After the field activities at Qaanaaq Ice Cap and a workshop with residents of Qaanaaq Village, a 5-day ocean measurement campaign was performed in Inglefield Fjord from August 13.
Inglefield Fjord is the largest fjord in the region fed by fast-flowing tidewater glaciers (e.g., Tracy Glacier, Heilprin Glacier). We sampled seawater and plankton to study the influence of glacial meltwater and suspended sediment on the material cycling and ecosystem in the fjord. Furthermore, we measured ocean depth with a sonar to investigate a link between glacier retreat and bed topography. During the campaign in Inglefield Fjord, we based in Qeqertat, a village on a tiny island about 60 km east of Qaanaaq. Qeqertat is smaller than Qaanaaq with population of only about 30. Traditional hunting of narwhals and seals is still popular in Qeqertat. Many village people were absent for hunting during our visit. During our stay in Qeqertat, we saw village people processing a narwhal, and joined them tasting the meat. Fresh raw narwhal meat tasted rich and had a similar texture as whelk.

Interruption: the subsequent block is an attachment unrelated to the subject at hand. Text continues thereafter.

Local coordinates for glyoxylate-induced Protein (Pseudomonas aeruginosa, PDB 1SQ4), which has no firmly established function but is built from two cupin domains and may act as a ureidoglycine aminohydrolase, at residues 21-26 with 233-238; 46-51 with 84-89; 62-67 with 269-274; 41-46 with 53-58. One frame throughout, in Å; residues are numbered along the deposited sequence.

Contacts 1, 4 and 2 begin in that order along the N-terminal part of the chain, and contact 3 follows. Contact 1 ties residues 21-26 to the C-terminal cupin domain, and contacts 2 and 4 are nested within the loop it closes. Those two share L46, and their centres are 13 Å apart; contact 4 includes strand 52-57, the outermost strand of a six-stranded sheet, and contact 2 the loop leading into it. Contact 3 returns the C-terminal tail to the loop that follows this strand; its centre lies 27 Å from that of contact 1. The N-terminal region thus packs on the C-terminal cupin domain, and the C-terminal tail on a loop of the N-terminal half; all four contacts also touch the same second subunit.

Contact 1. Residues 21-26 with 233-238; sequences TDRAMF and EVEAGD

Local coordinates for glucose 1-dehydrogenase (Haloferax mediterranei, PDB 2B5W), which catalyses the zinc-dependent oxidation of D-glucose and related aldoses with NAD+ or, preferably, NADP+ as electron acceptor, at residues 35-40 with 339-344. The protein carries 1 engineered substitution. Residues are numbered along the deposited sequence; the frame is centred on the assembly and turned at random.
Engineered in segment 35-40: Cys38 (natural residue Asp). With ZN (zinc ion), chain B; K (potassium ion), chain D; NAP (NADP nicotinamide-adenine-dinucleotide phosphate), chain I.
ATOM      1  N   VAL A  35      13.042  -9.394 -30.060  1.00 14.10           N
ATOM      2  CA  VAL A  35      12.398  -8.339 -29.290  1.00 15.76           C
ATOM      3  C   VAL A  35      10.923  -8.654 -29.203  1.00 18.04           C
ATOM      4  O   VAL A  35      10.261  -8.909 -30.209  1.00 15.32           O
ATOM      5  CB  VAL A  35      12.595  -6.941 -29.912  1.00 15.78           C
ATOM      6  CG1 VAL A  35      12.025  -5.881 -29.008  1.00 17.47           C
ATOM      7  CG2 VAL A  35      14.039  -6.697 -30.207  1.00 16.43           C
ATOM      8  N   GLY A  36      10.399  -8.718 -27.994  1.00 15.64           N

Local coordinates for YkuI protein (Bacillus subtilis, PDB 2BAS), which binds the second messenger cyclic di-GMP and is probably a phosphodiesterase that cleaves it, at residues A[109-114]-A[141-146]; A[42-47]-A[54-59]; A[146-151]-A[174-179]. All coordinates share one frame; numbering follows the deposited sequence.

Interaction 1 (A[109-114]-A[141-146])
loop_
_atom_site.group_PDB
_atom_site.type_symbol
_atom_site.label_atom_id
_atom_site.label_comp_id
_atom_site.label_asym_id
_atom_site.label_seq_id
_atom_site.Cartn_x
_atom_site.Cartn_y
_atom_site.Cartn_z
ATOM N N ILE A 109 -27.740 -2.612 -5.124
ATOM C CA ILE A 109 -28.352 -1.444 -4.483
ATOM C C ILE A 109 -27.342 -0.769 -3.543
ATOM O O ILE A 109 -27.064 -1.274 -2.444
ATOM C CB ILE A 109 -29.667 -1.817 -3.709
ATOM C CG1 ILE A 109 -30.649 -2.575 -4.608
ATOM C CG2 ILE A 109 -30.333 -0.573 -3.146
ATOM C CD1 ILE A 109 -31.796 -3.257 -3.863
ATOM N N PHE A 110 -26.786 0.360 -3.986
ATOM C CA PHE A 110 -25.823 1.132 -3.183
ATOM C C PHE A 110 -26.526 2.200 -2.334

On August 16, we held a workshop in Qeqertat to introduce our research activity to the residents. Almost everyone in the village participated in the event at night. We exchanged ideas and information through interpreters. Residents told us that sea ice near the village has been thinning. They also claimed that multi-year ice is drifting into Inglefield Fjord from the Arctic Ocean, which have never been observed before.
We provided the participants ocean bathymetry maps generated after our ocean measurements. Many people said that the maps are useful for fishing and hunting. We realize that our research is potentially highly useful for the life of local residents.
Yoshiki Fujishi (Hokkaido University）